The news from State Farm Insurance that "for the third consecutive year, the number of deer-vehicle collisions in the U.S. has dropped," is getting noticed in states where Buck vs. Buick encounters are common and usually don't end up well for either party.
But it was this passage in today's Pittsburgh Post-Gazette story that really caught our eye:
"Local State Farm spokesman Doug Griffith offered a theory, based on his personal observations: The deer are getting smarter.
" 'They seem to be more aware of their surroundings. You see them on the hillsides but you rarely see them close to the road,' he said.
"So the silent creatures are somehow spreading the word among themselves? 'That's what I'm wondering, if they got a newsletter going,' Mr. Griffith said. 'Maybe they're on Twitter.'
"He reported this encounter on a Bethel Park side street recently: A doe crossed the street and waited for her fawn to join her. The fawn stopped and looked both ways before crossing.
" 'Cracked me up,' Mr. Griffith said."
On the more quantitative side of the explanations is this, from the website Property Casualty360.com:
" 'It makes sense to us that during these challenging economic times, drivers in the U.S. are logging fewer miles,' says State Farm spokesman Dick Luedke in an email. 'Everything else being equal, the fewer miles we drive, the fewer deer we hit.
" 'But perhaps not everything else is equal,' he adds. 'Perhaps there is at least one other factor in play. We would like to think that the attention State Farm and others (including the Insurance Institute for Highway Safety) have drawn to this issue in recent years has inspired drivers to be more attentive to what they can do to reduce their chances of an encounter with a deer.' "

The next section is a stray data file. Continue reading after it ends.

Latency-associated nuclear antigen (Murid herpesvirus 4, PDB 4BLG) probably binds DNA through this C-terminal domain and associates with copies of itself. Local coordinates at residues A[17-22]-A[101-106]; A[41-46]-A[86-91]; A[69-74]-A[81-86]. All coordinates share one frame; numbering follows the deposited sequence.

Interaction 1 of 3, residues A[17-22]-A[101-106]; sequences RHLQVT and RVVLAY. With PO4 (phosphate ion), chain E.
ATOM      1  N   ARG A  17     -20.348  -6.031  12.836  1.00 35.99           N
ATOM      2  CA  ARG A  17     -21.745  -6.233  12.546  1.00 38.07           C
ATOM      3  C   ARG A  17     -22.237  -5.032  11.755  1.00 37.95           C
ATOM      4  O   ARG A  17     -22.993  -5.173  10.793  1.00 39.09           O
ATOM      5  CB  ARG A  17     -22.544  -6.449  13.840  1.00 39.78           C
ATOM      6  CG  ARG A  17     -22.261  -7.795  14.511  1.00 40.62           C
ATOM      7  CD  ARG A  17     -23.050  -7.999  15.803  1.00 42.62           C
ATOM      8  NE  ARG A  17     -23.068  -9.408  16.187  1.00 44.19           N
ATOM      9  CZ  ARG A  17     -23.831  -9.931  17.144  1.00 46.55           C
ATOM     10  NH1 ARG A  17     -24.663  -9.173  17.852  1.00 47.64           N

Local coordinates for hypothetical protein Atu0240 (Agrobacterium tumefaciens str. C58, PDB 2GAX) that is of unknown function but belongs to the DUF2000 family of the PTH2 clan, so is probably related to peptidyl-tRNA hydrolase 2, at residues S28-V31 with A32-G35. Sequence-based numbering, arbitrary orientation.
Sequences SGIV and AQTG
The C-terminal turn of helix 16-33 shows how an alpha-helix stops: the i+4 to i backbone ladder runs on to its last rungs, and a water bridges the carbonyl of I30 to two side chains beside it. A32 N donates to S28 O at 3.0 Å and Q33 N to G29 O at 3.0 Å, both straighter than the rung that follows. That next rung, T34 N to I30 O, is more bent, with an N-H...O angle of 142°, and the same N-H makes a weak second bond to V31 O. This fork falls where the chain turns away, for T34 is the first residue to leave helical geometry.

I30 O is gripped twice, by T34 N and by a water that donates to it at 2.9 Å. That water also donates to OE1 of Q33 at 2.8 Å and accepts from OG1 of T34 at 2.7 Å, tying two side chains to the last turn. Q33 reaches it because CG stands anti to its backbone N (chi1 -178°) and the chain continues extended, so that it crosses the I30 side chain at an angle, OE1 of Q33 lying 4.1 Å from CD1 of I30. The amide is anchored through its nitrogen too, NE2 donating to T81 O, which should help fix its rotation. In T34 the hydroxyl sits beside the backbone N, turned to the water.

As for where a driver is most- and least-likely to hit a deer, State Farm says:
-- Hawaii is by far the least-likely place, with a 1 in 6,267 chance.
-- West Virginia remains the most-likely, with a 1 in 53 chance.
According to State Farm, there were 1.1 million deer-vehicle collisions between July 1, 2010 and June 30, 2011, down 7 percent from the previous year.
By the way, deer and humans are in the midst of some dangerous months. According to State Farm, its data show that:
"November, the heart of the deer migration and mating season, is the month during which deer-vehicle encounters are most likely. More than 18 percent of all such mishaps take place during the 30 days of November.
"Deer-vehicle collisions are three times more likely to occur on a day in November than they are on any day between February 1st and August 31st. October is the second most likely month for a crash involving a deer and a vehicle. December is third."